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Thirteen years later, where do we stand on 9/11?


Is it finally time to move on after the 9/11 terrorist attacks? This is a difficult question to answer. Out of all 365 days in the year, no other day on the calendar is more memorable. But we must not submit to the rage and desire to fight back brought about by the attacks.

More than 3,000 innocent lives were taken away on September 11th, 2001. No matter what Americans were doing that day, their lives were dramatically affected when the first plane struck.

It is hard to find a way to ease the pain that our country has been plagued with, but there are small steps to be taken that will hopefully mend our wounds.

Every year on 9/11, people gather in lower Manhattan, right where the Twin Towers once stood, to keep the victims’ names alive and comfort the friends and family they left behind. We have become stronger as a nation because of the tremendous support from people across the country, even that from strangers who weren’t directly affected by the attacks.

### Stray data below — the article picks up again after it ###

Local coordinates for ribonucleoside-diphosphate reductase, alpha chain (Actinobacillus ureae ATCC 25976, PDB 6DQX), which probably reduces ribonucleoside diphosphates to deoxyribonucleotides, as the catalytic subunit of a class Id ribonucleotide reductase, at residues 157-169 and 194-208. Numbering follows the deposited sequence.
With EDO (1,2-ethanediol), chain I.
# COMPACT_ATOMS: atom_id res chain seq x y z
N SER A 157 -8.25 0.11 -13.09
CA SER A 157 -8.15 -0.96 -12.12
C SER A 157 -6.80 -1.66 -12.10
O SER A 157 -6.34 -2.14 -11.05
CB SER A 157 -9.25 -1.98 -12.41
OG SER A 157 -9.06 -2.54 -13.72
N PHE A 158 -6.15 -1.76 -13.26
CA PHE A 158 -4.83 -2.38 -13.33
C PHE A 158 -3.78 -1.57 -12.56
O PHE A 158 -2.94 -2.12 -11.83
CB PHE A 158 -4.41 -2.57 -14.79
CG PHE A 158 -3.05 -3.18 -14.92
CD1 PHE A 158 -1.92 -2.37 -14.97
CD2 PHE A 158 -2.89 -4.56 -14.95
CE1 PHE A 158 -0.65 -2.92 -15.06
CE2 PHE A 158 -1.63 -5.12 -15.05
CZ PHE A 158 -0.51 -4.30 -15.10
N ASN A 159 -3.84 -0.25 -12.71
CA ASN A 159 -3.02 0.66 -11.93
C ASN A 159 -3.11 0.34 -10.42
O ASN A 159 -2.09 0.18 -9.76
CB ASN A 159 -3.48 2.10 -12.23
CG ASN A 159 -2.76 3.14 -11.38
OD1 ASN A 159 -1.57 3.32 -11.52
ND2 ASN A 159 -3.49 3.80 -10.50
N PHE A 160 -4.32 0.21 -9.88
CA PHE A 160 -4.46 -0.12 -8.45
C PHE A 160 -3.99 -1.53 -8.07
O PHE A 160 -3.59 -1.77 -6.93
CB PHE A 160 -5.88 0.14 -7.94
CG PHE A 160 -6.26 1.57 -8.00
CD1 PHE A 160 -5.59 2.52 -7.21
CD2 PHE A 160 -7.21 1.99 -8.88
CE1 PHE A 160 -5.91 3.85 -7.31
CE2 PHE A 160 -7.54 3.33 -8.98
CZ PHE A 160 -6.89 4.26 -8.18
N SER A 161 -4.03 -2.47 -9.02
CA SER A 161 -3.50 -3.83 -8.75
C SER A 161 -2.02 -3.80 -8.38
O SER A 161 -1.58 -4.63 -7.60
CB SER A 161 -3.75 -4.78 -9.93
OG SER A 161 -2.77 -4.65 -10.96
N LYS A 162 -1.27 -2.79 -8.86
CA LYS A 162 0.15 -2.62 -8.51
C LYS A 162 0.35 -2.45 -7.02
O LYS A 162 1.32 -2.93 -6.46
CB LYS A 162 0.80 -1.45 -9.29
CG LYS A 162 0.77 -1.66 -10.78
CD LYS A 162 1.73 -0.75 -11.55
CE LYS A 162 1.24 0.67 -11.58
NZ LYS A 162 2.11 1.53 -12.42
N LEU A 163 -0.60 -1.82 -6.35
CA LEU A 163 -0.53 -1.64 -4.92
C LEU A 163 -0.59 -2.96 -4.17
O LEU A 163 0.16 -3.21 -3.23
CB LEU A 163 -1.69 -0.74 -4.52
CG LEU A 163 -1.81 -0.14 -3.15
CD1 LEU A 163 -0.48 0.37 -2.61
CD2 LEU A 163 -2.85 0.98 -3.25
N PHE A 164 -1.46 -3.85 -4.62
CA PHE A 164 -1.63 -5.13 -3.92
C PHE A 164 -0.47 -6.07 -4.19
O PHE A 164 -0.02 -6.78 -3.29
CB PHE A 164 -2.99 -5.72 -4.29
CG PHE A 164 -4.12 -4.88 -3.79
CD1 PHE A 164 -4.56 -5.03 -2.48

Americans will never forget this day, but they should not get caught up in the feelings that were freshest in the heat of the moment that led to rash decisions.

In the wake of the attacks, people were quick to judge entire races of people for the actions of a few. Racial profiling is understood to be wrong, but the resentment is still held close to people who were affected by the day’s series of tragic events.

The U.S. was also quick to enter into the war in Iraq. The war brought more heartache than relief, and the U.S. has been taking drastic measures, which only lead to more innocent lives being lost to senseless violence.

Thirteen years later, it is clear that America may never fully move on, but there are ways to move forward in a productive way. The National September 11 Memorial & Museum is a step in the right direction. It does not focus on retaliation, but instead, preserves the memory of the victims of the disaster.

The views and opinions expressed in the Op-Ed section are those of the authors of the articles. They are not an endorsement of the views of The Chronicle or its staff. The Chronicle does not discriminate based on the opinions of the authors.

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